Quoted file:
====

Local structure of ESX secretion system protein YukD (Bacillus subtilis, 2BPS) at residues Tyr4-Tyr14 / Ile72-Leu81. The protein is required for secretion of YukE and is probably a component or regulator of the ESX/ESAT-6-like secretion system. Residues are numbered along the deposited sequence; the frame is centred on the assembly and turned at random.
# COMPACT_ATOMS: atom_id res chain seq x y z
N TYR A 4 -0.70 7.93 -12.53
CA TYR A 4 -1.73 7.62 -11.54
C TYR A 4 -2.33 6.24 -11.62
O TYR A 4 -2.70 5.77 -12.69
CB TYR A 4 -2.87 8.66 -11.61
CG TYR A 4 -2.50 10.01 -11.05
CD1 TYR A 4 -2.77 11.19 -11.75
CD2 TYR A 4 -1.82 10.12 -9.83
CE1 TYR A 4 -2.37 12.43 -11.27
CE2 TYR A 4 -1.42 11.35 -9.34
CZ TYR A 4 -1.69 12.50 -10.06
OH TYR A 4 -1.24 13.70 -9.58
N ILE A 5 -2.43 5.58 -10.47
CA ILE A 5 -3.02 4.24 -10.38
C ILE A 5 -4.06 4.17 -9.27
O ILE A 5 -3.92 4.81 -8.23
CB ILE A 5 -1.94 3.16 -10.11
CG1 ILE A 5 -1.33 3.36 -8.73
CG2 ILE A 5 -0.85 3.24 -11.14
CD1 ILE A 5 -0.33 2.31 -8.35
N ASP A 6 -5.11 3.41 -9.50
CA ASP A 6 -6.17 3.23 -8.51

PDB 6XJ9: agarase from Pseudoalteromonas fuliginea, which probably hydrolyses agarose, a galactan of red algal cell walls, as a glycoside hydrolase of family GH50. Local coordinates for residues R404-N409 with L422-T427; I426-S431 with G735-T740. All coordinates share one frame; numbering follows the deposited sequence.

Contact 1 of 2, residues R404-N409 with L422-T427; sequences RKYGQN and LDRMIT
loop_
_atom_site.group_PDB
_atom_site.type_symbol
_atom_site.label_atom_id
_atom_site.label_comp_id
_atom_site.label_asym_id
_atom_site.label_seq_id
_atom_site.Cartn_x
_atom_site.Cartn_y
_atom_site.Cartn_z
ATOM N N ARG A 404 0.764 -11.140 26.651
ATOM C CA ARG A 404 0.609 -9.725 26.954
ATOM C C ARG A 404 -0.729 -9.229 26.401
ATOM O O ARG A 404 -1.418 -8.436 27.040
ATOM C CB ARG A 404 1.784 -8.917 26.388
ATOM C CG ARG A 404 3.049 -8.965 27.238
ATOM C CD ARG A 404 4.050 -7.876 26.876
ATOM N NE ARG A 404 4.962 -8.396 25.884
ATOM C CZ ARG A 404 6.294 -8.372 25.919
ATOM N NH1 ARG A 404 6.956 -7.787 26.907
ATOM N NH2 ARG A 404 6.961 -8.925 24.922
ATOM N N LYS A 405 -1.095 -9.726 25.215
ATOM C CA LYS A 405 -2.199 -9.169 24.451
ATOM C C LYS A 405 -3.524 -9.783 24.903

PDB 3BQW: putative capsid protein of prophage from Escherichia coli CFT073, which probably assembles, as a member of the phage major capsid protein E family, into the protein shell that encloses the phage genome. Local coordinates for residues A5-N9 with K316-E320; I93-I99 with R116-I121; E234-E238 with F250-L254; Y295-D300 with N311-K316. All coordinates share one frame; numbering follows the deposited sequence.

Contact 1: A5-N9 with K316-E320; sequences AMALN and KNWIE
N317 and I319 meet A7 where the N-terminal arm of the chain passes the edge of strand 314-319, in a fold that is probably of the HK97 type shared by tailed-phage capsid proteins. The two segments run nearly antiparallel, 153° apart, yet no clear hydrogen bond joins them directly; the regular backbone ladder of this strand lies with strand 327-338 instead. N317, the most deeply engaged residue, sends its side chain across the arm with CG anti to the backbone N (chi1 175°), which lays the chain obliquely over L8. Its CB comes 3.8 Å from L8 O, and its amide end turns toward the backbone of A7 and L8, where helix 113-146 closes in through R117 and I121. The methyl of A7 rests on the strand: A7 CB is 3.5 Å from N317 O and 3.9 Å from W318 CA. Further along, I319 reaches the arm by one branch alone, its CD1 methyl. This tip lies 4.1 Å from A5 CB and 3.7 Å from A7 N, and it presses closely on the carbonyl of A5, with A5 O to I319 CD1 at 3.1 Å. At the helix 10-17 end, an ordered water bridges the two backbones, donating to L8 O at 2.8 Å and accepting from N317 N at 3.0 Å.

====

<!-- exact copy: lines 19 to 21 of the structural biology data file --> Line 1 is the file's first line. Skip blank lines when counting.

CB ILE A 5 -1.94 3.16 -10.11
CG1 ILE A 5 -1.33 3.36 -8.73
CG2 ILE A 5 -0.85 3.24 -11.14